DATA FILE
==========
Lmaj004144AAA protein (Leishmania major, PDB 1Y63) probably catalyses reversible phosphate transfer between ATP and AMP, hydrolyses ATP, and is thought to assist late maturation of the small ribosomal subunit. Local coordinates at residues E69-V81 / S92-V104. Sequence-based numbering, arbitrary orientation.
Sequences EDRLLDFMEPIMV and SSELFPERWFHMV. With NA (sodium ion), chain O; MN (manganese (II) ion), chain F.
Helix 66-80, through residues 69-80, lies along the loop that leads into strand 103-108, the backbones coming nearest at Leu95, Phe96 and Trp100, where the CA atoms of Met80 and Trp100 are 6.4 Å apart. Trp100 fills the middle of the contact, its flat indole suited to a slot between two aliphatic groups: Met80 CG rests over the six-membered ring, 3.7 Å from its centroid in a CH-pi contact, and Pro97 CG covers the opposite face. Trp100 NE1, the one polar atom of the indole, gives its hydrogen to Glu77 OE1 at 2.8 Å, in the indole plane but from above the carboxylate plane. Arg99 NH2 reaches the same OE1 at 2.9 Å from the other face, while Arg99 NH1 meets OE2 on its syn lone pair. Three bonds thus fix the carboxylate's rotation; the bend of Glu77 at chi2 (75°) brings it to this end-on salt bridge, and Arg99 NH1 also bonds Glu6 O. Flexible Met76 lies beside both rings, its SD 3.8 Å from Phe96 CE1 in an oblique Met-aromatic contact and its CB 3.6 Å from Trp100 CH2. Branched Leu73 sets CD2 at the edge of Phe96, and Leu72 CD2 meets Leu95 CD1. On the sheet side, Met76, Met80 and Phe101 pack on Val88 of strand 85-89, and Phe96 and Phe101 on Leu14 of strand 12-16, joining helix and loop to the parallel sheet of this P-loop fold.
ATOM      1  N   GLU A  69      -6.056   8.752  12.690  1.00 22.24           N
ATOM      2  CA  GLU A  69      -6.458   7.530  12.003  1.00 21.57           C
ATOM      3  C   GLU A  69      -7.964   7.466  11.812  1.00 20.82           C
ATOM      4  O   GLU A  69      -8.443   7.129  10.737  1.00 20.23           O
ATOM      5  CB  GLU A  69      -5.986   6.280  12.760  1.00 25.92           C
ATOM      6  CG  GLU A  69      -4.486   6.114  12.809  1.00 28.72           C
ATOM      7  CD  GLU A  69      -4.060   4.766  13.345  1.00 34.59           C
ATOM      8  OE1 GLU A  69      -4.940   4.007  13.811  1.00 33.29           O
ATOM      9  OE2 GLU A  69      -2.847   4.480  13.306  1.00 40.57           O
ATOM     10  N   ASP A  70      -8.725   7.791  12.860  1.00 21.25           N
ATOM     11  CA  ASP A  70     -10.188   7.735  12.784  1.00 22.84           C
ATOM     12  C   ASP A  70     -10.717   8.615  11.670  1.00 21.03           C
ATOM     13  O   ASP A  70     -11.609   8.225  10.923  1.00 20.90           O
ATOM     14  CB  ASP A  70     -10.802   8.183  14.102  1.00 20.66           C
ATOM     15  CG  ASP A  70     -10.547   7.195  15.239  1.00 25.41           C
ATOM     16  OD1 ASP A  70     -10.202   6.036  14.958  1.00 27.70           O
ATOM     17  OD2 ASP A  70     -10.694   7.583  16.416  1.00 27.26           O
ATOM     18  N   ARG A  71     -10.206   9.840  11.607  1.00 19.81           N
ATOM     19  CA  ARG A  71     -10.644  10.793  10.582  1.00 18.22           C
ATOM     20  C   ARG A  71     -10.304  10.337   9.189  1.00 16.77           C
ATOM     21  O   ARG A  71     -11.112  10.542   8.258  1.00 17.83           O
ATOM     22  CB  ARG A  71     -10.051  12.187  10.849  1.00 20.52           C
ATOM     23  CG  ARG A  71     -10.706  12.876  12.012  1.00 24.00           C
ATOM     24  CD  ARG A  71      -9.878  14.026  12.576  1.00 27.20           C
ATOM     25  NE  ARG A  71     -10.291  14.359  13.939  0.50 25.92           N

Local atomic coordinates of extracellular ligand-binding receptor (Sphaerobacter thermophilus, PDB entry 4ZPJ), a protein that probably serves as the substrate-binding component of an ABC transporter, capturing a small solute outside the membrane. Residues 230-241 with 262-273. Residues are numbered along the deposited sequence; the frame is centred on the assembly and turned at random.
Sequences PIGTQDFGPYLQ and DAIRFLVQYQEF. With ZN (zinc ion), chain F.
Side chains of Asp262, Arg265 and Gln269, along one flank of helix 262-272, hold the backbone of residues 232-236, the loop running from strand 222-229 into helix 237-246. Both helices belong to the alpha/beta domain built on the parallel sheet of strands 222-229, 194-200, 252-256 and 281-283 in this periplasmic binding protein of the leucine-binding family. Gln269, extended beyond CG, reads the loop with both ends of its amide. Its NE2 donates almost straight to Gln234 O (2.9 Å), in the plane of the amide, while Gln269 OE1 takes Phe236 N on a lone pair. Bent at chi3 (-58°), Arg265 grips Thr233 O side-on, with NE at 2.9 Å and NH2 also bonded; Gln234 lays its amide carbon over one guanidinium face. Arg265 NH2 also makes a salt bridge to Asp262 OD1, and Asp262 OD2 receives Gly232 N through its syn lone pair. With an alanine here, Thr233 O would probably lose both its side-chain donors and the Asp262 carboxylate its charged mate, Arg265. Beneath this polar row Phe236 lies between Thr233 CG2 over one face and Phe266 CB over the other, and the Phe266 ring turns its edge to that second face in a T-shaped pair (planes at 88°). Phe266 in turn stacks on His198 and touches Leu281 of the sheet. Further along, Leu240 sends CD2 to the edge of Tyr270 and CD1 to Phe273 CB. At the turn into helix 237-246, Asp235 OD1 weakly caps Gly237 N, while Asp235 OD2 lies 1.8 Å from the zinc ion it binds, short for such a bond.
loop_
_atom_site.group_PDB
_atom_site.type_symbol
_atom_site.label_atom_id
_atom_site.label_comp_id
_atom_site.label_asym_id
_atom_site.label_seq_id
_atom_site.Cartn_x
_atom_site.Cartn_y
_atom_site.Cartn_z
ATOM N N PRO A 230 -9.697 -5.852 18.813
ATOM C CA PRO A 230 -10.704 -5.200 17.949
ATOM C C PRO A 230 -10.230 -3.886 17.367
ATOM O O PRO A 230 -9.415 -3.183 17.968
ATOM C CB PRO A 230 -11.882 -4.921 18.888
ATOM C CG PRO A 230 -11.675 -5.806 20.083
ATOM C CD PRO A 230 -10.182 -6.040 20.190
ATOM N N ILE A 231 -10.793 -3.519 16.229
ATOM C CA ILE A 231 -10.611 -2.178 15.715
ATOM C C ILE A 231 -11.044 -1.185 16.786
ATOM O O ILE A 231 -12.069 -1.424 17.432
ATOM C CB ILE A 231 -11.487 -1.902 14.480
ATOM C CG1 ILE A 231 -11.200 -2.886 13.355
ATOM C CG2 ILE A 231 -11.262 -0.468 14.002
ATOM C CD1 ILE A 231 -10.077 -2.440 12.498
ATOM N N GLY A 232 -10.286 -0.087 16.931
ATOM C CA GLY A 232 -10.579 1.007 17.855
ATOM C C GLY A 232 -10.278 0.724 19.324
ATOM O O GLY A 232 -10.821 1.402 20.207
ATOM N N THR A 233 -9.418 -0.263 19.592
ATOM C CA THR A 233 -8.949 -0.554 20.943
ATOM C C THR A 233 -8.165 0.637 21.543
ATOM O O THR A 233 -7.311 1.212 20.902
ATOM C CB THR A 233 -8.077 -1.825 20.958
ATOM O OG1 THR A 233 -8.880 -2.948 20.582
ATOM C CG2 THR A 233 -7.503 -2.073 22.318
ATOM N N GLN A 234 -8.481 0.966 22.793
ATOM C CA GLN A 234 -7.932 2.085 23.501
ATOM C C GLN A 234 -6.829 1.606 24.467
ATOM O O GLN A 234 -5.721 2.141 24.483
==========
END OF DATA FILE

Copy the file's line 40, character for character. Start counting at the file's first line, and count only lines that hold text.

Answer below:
_atom_site.Cartn_y